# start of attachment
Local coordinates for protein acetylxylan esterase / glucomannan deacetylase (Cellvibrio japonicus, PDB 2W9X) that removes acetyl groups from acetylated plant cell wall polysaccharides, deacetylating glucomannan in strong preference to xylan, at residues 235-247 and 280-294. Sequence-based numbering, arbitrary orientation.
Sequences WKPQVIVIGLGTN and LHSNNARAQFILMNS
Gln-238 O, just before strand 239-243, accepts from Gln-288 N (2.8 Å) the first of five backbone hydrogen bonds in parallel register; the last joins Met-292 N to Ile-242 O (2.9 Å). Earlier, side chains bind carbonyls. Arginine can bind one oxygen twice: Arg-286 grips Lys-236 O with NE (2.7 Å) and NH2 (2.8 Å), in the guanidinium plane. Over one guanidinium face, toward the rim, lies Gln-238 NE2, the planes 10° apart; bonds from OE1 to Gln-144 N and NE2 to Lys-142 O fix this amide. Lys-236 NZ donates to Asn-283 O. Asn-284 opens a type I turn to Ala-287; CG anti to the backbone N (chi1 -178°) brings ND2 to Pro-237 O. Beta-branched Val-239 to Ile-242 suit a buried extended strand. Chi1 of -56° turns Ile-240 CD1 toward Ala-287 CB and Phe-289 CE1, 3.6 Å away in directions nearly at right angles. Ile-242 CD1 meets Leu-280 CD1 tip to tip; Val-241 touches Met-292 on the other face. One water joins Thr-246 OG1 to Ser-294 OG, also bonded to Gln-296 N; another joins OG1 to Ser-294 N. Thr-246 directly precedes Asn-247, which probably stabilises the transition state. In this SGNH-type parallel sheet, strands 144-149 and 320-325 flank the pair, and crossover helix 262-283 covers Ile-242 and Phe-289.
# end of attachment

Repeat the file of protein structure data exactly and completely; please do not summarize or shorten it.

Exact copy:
Local coordinates for protein acetylxylan esterase / glucomannan deacetylase (Cellvibrio japonicus, PDB 2W9X) that removes acetyl groups from acetylated plant cell wall polysaccharides, deacetylating glucomannan in strong preference to xylan, at residues 235-247 and 280-294. Sequence-based numbering, arbitrary orientation.
Sequences WKPQVIVIGLGTN and LHSNNARAQFILMNS
Gln-238 O, just before strand 239-243, accepts from Gln-288 N (2.8 Å) the first of five backbone hydrogen bonds in parallel register; the last joins Met-292 N to Ile-242 O (2.9 Å). Earlier, side chains bind carbonyls. Arginine can bind one oxygen twice: Arg-286 grips Lys-236 O with NE (2.7 Å) and NH2 (2.8 Å), in the guanidinium plane. Over one guanidinium face, toward the rim, lies Gln-238 NE2, the planes 10° apart; bonds from OE1 to Gln-144 N and NE2 to Lys-142 O fix this amide. Lys-236 NZ donates to Asn-283 O. Asn-284 opens a type I turn to Ala-287; CG anti to the backbone N (chi1 -178°) brings ND2 to Pro-237 O. Beta-branched Val-239 to Ile-242 suit a buried extended strand. Chi1 of -56° turns Ile-240 CD1 toward Ala-287 CB and Phe-289 CE1, 3.6 Å away in directions nearly at right angles. Ile-242 CD1 meets Leu-280 CD1 tip to tip; Val-241 touches Met-292 on the other face. One water joins Thr-246 OG1 to Ser-294 OG, also bonded to Gln-296 N; another joins OG1 to Ser-294 N. Thr-246 directly precedes Asn-247, which probably stabilises the transition state. In this SGNH-type parallel sheet, strands 144-149 and 320-325 flank the pair, and crossover helix 262-283 covers Ile-242 and Phe-289.